Veronica #204

A comic review article by: Penny Kenny
Veronica's quest to discover the identity of the new rich kid at Riverdale High continues in the conclusion to the "New Kids Off the Wall" storyline.

You have to admire Veronica's dogged determination this issue. When trying to lure the hidden heir or heiress out with ostentatious displays of wealth doesn't work and when her covert observation team fails to get the goods, Veronica starts snooping herself. These scenes are pure Veronica, showcasing her cleverness, snobbishness, and vanity. Yet it's done with a light touch. Alex Simmons keeps her likable. In some ways, Veronica is the modern equivalent of Jane Austen's Emma.

In general, Simmons does a good job of layering in necessary explanations into the dialog without bringing the story to a grinding halt. The way the issue of Cheryl Blossom, another rich girl, is handled is beautiful. When Veronica declares there can be only one super rich kid at Riverdale High, Betty naturally brings up Cheryl, who is summarily dismissed as nouveau riche and a former student of their school. This is a nice nod of acknowledgement for long time readers of the Archieverse who know the wealthy Cheryl as a thorn in Veronica's side. The way the scene is written, however, makes it easy for new readers to follow, as well as revealing something about Veronica's character. It's not there just to show how familiar Simmons is with Archie Comics' history. Later dialog where Betty reminds Veronica that fifty new kids have enrolled at Riverdale is slightly less successful in its exposition, but it still gives a casual reader necessary background in an almost natural way.

Although Archie has a nice scene with Veronica, it's the heiress's interaction with new boy Sayid that really sparkles. There's nothing romantic between them, but he definitely has her number and enjoys needling her. There's one scene where they look to be about an inch from kissing. Something about the way it's staged reminds me of Cary Grant and Grace Kelly's scenes in To Catch a Thief. In fact, Veronica and Sayid's scenes are so good when the real rich kid shows up it's something of a let down.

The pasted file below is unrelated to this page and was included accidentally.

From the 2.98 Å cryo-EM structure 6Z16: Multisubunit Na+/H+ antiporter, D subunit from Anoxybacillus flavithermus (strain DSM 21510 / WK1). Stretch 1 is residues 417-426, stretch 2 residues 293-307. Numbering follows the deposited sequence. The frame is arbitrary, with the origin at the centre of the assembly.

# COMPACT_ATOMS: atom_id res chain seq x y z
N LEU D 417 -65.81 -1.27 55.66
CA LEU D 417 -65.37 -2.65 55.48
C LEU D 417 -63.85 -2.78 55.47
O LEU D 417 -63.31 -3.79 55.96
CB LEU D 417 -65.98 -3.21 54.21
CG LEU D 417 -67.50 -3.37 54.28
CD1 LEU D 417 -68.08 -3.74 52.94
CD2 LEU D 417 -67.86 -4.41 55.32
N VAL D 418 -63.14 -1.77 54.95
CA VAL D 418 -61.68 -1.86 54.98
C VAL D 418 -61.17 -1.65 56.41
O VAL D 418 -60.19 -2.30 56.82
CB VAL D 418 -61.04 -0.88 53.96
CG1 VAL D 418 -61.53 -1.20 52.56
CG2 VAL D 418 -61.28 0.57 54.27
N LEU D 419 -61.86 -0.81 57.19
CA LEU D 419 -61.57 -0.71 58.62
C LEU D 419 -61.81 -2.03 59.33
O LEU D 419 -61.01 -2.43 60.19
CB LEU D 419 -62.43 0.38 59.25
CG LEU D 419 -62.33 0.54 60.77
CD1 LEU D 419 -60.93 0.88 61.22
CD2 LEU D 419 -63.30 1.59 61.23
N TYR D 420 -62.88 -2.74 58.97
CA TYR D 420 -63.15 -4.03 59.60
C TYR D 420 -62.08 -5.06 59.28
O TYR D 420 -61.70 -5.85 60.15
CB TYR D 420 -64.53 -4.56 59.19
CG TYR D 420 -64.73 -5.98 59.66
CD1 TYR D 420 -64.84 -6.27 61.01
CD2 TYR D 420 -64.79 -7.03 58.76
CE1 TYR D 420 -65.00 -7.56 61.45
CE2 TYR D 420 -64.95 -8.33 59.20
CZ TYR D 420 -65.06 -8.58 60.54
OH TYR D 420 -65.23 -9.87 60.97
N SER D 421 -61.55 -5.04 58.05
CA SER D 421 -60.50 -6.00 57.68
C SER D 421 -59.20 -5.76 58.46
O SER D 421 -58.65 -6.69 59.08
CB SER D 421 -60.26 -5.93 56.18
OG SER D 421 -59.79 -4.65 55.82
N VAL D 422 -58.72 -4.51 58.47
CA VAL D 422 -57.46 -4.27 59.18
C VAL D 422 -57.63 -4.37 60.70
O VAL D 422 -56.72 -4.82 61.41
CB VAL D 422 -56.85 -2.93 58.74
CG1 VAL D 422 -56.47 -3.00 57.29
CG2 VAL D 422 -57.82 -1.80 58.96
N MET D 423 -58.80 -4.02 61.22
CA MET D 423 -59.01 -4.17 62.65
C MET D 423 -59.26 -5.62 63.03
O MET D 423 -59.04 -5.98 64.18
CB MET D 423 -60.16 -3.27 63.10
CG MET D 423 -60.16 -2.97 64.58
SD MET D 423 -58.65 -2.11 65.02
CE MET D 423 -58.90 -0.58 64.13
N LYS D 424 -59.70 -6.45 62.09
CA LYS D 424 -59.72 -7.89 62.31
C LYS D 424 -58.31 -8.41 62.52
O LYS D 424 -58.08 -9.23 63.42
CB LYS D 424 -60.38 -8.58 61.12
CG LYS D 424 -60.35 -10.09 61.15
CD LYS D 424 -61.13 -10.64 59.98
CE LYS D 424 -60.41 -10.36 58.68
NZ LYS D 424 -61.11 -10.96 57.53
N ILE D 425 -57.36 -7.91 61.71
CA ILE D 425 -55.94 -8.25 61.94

Dan Parent and the rest of the art team do their usual great job of creating an accessible, easy to follow visual story. There's never any confusion as to who is saying what or what's going on. The characters' expressions and body language add depth to the dialog. The last four pages of the book are especially well-done. Veronica goes from the heights of snobbishness to utter despair to a realization of what's really important and her face reveals her every thought. On a side note, I don't think I've ever seen Betty scowl as much as she does this issue, but it's always story appropriate.

"All That and a Bag of Chips" brings the "New Kids off the Wall" storyline to a gentle, open-ended conclusion. Simmons has brought an interesting new set of characters to life and left them in place for future storylines. Here's hoping they'll make frequent appearances.

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